Ohio Hospital Association Creates Statewide Standard for Hospital Executives to Lead Sepsis Reduction


Sepsis is the single most expensive condition to treat in the U.S. healthcare system at an annual cost of $24 billion. More than 258,000 people in the United States die annually from sepsis - far more than the number of U.S. deaths from prostate cancer, lung cancer and breast cancer combined.

By Mike Abrams

Sepsis is the single most expensive condition to treat in the U.S. healthcare system at an annual cost of $24 billion. More than 258,000 people in the United States die annually from sepsis - far more than the number of U.S. deaths from prostate cancer, lung cancer and breast cancer combined.

In Ohio, 7,478 of the 38,487 patients treated in 2015 in Ohio hospitals for severe sepsis or septic shock died. We know early detection and early intervention with a very time-sensitive three-hour treatment bundle can save lives every day in our state.

The Ohio Hospital Association is taking the lead and launched a statewide campaign to reduce the incidence of severe sepsis and septic shock mortality in Ohio by 30 percent by 2018. Nine months into the initiative, Ohio hospitals have recorded a 9 percent reduction in mortality - or about 673 lives saved - through early recognition and early intervention. 
To sustain this early progress, the OHA Board of Trustees asked the executive leadership of our 220 member hospitals to commit to making the fight against sepsis a key priority in their facilities.

Leading the Leaders
Through our board’s directive, we have asked our hospital leaders to commit to an early identification and intervention process for sepsis and to coordinate sepsis prevention across the care continuum. This pledge includes leadership and operational strategies.

Leadership strategies include hiring a dedicated sepsis coordinator, obtaining a disease-specific care certification and incorporating sepsis training into the onboarding process for all patient-care staff. Organizational strategies focus on making sepsis a part of employee annual reviews, action planning and sharing of best practices among providers.
These executive-level commitments compliment and reinforce established protocols for confirming the diagnosis, such as measuring lactate levels, obtaining blood cultures before antibiotic administration, treating low blood pressure, administering fluids and other proven strategies.

Leveraging the Power of Data
One important component to this initiative is refining data systems and reporting so hospitals can make better informed administrative and clinical decisions.

Implementation of ICD 10 codes has enhanced hospitals’ ability to track and set priorities for potential sepsis patients upon arrival at the hospital. This facilitates better tracking of data for the statewide initiative to provide comparative data for our member hospitals.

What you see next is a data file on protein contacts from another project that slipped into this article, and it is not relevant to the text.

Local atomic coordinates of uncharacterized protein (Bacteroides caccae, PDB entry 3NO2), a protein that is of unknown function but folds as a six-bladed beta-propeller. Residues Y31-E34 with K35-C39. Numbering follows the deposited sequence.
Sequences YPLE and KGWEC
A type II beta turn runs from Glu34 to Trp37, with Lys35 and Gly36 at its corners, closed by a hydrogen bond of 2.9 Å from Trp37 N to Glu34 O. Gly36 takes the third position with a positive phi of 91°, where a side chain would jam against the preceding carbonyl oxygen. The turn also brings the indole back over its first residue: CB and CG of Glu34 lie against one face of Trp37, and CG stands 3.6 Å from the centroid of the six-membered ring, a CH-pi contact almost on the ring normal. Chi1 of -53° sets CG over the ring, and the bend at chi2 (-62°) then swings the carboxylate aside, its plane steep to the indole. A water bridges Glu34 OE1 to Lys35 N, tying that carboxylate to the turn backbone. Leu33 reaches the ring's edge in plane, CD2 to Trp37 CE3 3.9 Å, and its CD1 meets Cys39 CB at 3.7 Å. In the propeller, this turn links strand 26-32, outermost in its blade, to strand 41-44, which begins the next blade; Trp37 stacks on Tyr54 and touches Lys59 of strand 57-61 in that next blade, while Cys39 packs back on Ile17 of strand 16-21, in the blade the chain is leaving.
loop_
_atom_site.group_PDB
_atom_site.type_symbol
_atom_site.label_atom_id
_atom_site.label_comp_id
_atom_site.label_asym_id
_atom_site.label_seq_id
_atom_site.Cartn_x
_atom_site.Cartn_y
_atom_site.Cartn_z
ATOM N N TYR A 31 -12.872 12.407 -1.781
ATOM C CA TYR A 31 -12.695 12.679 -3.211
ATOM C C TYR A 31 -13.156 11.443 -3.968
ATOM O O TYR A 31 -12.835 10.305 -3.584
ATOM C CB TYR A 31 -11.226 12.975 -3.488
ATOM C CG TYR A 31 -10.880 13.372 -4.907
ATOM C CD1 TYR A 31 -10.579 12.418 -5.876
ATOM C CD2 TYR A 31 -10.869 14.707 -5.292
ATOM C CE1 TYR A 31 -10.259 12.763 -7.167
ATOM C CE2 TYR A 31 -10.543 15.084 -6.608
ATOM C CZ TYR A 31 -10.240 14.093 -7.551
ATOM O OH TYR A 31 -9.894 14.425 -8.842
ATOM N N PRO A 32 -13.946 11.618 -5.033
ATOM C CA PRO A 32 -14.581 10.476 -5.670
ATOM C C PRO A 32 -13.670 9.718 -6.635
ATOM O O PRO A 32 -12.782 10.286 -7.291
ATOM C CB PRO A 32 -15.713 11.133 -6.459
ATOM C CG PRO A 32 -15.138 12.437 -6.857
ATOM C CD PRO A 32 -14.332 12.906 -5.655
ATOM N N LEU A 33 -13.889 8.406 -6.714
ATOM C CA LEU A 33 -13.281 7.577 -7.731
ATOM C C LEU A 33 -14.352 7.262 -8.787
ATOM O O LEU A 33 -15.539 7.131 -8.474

OHA helps members make sense of their data and shows how their hospital compares to peer facilities around the state. OHA’s data team uses a dashboard that displays an analysis of data submitted by each hospital or health system related to treatment bundles and each element within the bundle. OHA tracks outcomes, including mortality, inpatient length of stay and cost. Reports are provided quarterly to participating hospitals.

Beyond the impact on lives of the tens of thousands of Ohioans affected each year by sepsis, the impressive early results of the initiative show huge financial benefits for the state of Ohio and payers. OHA estimates accomplishing the 30 percent reduction goal will generate a savings of $150 million annually for Ohio Medicaid, including $40 million of the state’s share of the costs. Additionally, Medicare and commercial payers are projected to save $360 million.
We know 80 percent of sepsis cases arrive at the hospital door. In September, sepsis month, OHA will offer members the opportunity to join an effort to educate caregivers, first responders and long-term care facilities in the rapid recognition of the signs of sepsis. We’re calling it OHA SOS.

I commend hospital leaders who have made a commitment to reducing sepsis and sepsis mortality. I encourage everyone caring for patients to consider the strategies and tools they can use to propel sepsis reduction. Sepsis is a condition that everyone in the healthcare industry needs to be interested in and concerned about because working together we can save lives and make a true economic impact on our healthcare landscape. 

Mike Abrams joined OHA in February 2012 as president and CEO. He leads a team of 65 associates, supports a 20-member Board of Trustees, serves on a variety of healthcare and hospital task forces and committees, and works with more than 2,000 members of seven OHA professional societies. Learn more at www.ohiohospitals.org


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